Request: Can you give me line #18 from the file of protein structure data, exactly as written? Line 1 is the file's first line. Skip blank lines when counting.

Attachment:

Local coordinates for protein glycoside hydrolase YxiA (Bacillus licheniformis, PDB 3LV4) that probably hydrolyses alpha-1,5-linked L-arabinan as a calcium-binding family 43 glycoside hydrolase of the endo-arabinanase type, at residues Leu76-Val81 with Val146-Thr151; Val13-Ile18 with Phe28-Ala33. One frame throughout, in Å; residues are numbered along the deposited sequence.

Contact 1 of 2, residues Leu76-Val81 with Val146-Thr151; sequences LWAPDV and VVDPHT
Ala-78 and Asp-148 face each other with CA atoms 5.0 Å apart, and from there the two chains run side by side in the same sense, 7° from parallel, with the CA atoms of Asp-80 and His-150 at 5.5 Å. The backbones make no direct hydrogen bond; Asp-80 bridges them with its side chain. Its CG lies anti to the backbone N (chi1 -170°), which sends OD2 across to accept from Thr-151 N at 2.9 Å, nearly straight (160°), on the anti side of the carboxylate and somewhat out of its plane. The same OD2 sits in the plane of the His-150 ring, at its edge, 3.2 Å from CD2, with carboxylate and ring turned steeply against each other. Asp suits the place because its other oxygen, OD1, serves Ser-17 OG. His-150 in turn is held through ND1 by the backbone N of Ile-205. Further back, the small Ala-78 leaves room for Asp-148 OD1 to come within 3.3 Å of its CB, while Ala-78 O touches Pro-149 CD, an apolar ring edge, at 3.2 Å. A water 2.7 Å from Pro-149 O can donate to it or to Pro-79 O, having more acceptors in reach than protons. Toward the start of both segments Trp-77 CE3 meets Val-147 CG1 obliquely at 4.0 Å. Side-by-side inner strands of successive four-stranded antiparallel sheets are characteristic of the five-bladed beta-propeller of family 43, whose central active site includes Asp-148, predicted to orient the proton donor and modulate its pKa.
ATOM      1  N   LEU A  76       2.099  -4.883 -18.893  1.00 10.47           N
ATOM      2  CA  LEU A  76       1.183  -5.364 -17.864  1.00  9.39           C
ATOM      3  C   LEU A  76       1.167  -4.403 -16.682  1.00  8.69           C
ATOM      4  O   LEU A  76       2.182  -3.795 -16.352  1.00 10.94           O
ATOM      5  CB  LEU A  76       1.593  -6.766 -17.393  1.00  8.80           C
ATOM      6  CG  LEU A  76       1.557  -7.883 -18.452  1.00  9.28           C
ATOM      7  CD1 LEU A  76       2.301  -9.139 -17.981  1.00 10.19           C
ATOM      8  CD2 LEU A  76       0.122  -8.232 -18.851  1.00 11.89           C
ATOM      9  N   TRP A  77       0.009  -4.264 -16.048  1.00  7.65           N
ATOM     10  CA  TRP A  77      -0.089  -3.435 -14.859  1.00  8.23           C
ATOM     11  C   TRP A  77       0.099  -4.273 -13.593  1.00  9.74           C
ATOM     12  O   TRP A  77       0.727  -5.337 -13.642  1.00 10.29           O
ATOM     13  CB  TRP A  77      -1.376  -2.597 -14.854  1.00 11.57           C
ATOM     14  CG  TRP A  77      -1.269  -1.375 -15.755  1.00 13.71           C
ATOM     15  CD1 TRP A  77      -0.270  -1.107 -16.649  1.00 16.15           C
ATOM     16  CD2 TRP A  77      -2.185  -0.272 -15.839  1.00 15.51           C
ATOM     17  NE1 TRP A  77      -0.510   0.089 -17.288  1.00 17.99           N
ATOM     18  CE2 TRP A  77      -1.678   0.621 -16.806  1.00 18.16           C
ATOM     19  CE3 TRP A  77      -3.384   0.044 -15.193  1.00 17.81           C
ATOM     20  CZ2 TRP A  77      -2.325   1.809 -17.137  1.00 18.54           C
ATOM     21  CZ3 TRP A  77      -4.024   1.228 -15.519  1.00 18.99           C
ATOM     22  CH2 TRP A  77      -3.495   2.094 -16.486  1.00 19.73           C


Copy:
ATOM     15  CD1 TRP A  77      -0.270  -1.107 -16.649  1.00 16.15           C